Citizens’ Petitions for Protection from Toxic Contamination
As citizens of the United States, we all sleep better knowing that if our property or health is threatened by others, we can seek assistance from our government. However, sometimes local and state government can prove unresponsive to our concerns. In situations where contamination is documented and local and state agencies prove ineffective in addressing concerns, we can petition the federal government to assess the situation. If our petition is approved, the government will hire a contractor to quantify any contamination and identify potential sources and responsible parties.
The Environmental Protection Agency (EPA) accepts citizen’s petitions for preliminary assessments of properties that are known to be contaminated but need to be quantified. Anyone with evidence of contamination on their property and concerns for their personal safety and health because of possible exposure to harmful substances may request a preliminary assessment (PA). There are ten EPA regions so your petition will need to go to your specific region’s office. If the EPA agrees with your concerns, they will hire an environmental contractor to collect samples for analysis and will investigate potential sources of any contamination they may find. If the PA exposes contaminants whose levels and volume meet a specified Hazard Risk Score (HRS), the EPA will conduct a Full Site Inspection to clearly define any areas that may need to be cleaned up. The reports that the EPA generates may provide the evidence necessary to prompt a clean-up or to recover damages from the responsible party or source of contamination. The EPA’s scrutiny alone will often compel the responsible parties to clean up or even eliminate the source of the contamination.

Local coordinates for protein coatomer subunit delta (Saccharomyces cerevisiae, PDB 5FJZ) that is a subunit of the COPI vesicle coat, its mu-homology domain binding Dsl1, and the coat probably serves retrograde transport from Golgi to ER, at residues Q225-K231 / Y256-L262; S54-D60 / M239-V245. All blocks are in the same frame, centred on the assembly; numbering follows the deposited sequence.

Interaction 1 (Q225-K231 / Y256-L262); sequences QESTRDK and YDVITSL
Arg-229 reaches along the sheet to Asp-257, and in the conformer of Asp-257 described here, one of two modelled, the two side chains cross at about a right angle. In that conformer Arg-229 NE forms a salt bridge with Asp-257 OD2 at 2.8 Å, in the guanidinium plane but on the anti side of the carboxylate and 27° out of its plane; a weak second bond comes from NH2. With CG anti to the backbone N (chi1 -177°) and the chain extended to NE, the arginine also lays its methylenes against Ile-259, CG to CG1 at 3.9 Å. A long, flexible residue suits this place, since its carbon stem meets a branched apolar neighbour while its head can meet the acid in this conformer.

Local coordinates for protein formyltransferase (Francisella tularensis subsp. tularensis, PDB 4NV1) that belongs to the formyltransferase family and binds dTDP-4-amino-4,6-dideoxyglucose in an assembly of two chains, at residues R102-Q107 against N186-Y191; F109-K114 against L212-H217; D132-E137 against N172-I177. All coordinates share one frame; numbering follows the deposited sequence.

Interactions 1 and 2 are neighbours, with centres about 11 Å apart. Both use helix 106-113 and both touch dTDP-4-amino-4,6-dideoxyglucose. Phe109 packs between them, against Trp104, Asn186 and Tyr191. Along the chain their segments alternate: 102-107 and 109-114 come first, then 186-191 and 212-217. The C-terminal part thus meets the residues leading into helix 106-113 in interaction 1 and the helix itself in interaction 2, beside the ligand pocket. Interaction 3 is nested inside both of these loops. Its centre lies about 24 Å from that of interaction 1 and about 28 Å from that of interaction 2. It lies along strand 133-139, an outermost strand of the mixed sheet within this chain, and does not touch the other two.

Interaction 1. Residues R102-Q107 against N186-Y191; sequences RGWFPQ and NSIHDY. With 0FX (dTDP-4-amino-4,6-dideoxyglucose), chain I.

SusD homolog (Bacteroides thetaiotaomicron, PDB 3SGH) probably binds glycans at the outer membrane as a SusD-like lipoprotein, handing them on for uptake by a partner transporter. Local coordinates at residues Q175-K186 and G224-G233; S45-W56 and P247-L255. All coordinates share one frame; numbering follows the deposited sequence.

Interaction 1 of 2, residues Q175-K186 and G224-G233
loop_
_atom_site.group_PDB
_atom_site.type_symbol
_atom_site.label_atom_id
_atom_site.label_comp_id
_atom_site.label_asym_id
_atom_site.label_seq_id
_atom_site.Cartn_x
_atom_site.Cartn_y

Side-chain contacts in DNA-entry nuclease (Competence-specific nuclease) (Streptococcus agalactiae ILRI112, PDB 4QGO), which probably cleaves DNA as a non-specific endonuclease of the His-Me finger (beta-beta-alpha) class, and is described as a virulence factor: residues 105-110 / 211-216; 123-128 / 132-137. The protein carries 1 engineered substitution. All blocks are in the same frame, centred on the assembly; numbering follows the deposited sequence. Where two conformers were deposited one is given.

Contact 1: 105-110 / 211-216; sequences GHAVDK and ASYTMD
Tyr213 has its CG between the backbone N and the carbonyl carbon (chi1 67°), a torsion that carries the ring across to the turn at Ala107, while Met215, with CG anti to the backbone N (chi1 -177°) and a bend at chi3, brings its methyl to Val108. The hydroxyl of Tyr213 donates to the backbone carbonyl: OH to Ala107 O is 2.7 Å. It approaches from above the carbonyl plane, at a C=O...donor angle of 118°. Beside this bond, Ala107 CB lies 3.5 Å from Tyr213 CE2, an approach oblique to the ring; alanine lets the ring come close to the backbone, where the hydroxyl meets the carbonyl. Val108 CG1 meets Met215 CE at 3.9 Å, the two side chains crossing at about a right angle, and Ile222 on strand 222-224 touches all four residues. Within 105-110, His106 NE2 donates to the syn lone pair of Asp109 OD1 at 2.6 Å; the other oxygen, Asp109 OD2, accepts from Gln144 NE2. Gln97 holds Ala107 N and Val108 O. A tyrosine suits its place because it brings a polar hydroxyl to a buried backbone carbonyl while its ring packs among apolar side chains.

The citizen petition process through the EPA may be the best route to pursue risks posed by exposure to coal ash in your neighborhood. Coal ash contains many toxic heavy metals that, if found in high enough concentrations, will rank for a clean-up. Due to the vast volumes of coal ash being generated, transported, stored and disposed of, around the clock and across the nation, right now and for decades in the past, multiple concerns exist. The Tennessee Valley Authority’s catastrophic dam failure in 2008 highlighted the need for better oversight and handling of coal ash wet-storage disposal ponds. In addition, many regions endure wind-blown coal ash reaching residential areas. In some states, coal ash is used as fill in residential areas and can pose risks to groundwater, soil, and air quality. Some states allow coal ash to be dumped and stored indefinitely with zero containment, allowing offsite migration through wind and stormwater. Coal ash may spill when transported, allowing it to spread even further. Some states still utilize coal ash for road traction in winter and even utilize intentional aerial dispersion on river ice to speed melting. All of these scenarios create more exposure pathways to toxic coal ash constituents.
Here in Alaska, we have worked closely with EPA Region 10 and have used the citizen’s petition process on numerous occasions to address contaminated sites (coal ash and other) with great success. Local and state agencies do not always have the funds and expertise to deal with these situations, but the EPA is fully prepared to step in under the right circumstances. They can be invaluable in identifying, explaining and promoting remediation of contamination risks. If you, too, have concerns with exposure to coal ash or other hazardous substances, consider filing a citizen’s petition. You will need to document your concerns and contact your regional EPA office. Don’t hesitate to do so. It is our health and our right to know.
EPA Region 10 Preliminary Assessment Citizens Petition information (You will need to submit to your EPA region.)
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